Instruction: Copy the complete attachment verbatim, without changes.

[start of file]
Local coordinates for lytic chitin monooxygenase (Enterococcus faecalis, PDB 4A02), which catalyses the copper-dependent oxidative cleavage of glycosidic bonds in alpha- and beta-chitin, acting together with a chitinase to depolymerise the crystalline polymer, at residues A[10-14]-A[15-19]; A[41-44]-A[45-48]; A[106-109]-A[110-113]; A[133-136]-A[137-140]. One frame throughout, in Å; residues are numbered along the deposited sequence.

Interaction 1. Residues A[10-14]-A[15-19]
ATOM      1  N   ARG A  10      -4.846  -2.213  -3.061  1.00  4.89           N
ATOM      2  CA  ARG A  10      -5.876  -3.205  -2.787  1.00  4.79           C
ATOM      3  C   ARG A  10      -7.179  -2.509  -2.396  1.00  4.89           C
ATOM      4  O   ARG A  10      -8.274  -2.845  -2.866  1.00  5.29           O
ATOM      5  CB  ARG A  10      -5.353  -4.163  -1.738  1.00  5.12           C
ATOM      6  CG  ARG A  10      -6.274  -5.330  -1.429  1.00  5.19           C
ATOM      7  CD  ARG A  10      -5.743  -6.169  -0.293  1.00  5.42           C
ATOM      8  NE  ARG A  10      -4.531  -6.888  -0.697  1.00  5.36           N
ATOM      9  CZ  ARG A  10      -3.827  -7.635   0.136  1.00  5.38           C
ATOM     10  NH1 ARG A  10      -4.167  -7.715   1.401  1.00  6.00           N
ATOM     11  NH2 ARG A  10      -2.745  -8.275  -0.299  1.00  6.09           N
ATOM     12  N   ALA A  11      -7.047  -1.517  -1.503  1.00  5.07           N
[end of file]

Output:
Local coordinates for lytic chitin monooxygenase (Enterococcus faecalis, PDB 4A02), which catalyses the copper-dependent oxidative cleavage of glycosidic bonds in alpha- and beta-chitin, acting together with a chitinase to depolymerise the crystalline polymer, at residues A[10-14]-A[15-19]; A[41-44]-A[45-48]; A[106-109]-A[110-113]; A[133-136]-A[137-140]. One frame throughout, in Å; residues are numbered along the deposited sequence.

Interaction 1. Residues A[10-14]-A[15-19]
ATOM      1  N   ARG A  10      -4.846  -2.213  -3.061  1.00  4.89           N
ATOM      2  CA  ARG A  10      -5.876  -3.205  -2.787  1.00  4.79           C
ATOM      3  C   ARG A  10      -7.179  -2.509  -2.396  1.00  4.89           C
ATOM      4  O   ARG A  10      -8.274  -2.845  -2.866  1.00  5.29           O
ATOM      5  CB  ARG A  10      -5.353  -4.163  -1.738  1.00  5.12           C
ATOM      6  CG  ARG A  10      -6.274  -5.330  -1.429  1.00  5.19           C
ATOM      7  CD  ARG A  10      -5.743  -6.169  -0.293  1.00  5.42           C
ATOM      8  NE  ARG A  10      -4.531  -6.888  -0.697  1.00  5.36           N
ATOM      9  CZ  ARG A  10      -3.827  -7.635   0.136  1.00  5.38           C
ATOM     10  NH1 ARG A  10      -4.167  -7.715   1.401  1.00  6.00           N
ATOM     11  NH2 ARG A  10      -2.745  -8.275  -0.299  1.00  6.09           N
ATOM     12  N   ALA A  11      -7.047  -1.517  -1.503  1.00  5.07           N